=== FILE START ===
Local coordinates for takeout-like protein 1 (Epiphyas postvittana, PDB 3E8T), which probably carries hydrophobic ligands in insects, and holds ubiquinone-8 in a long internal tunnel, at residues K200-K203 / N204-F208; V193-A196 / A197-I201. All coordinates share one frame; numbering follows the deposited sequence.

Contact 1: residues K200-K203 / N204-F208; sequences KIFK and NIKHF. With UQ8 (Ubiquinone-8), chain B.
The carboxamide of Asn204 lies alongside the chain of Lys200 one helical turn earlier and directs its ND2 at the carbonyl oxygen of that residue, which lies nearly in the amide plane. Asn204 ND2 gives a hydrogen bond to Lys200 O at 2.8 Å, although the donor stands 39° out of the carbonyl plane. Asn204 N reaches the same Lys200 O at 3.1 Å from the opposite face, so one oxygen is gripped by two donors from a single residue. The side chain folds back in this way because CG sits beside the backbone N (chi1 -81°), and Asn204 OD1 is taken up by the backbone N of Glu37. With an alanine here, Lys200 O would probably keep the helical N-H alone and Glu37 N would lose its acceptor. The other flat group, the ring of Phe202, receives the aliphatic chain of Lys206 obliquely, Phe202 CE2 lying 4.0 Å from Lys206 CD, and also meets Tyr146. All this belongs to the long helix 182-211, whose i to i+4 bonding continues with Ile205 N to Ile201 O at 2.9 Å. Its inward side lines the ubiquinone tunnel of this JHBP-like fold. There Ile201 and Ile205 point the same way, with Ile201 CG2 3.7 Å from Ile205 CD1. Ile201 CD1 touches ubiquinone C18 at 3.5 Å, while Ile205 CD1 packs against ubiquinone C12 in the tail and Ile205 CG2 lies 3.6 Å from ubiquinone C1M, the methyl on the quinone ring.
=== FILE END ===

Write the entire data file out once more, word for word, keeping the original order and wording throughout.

Local coordinates for takeout-like protein 1 (Epiphyas postvittana, PDB 3E8T), which probably carries hydrophobic ligands in insects, and holds ubiquinone-8 in a long internal tunnel, at residues K200-K203 / N204-F208; V193-A196 / A197-I201. All coordinates share one frame; numbering follows the deposited sequence.

Contact 1: residues K200-K203 / N204-F208; sequences KIFK and NIKHF. With UQ8 (Ubiquinone-8), chain B.
The carboxamide of Asn204 lies alongside the chain of Lys200 one helical turn earlier and directs its ND2 at the carbonyl oxygen of that residue, which lies nearly in the amide plane. Asn204 ND2 gives a hydrogen bond to Lys200 O at 2.8 Å, although the donor stands 39° out of the carbonyl plane. Asn204 N reaches the same Lys200 O at 3.1 Å from the opposite face, so one oxygen is gripped by two donors from a single residue. The side chain folds back in this way because CG sits beside the backbone N (chi1 -81°), and Asn204 OD1 is taken up by the backbone N of Glu37. With an alanine here, Lys200 O would probably keep the helical N-H alone and Glu37 N would lose its acceptor. The other flat group, the ring of Phe202, receives the aliphatic chain of Lys206 obliquely, Phe202 CE2 lying 4.0 Å from Lys206 CD, and also meets Tyr146. All this belongs to the long helix 182-211, whose i to i+4 bonding continues with Ile205 N to Ile201 O at 2.9 Å. Its inward side lines the ubiquinone tunnel of this JHBP-like fold. There Ile201 and Ile205 point the same way, with Ile201 CG2 3.7 Å from Ile205 CD1. Ile201 CD1 touches ubiquinone C18 at 3.5 Å, while Ile205 CD1 packs against ubiquinone C12 in the tail and Ile205 CG2 lies 3.6 Å from ubiquinone C1M, the methyl on the quinone ring.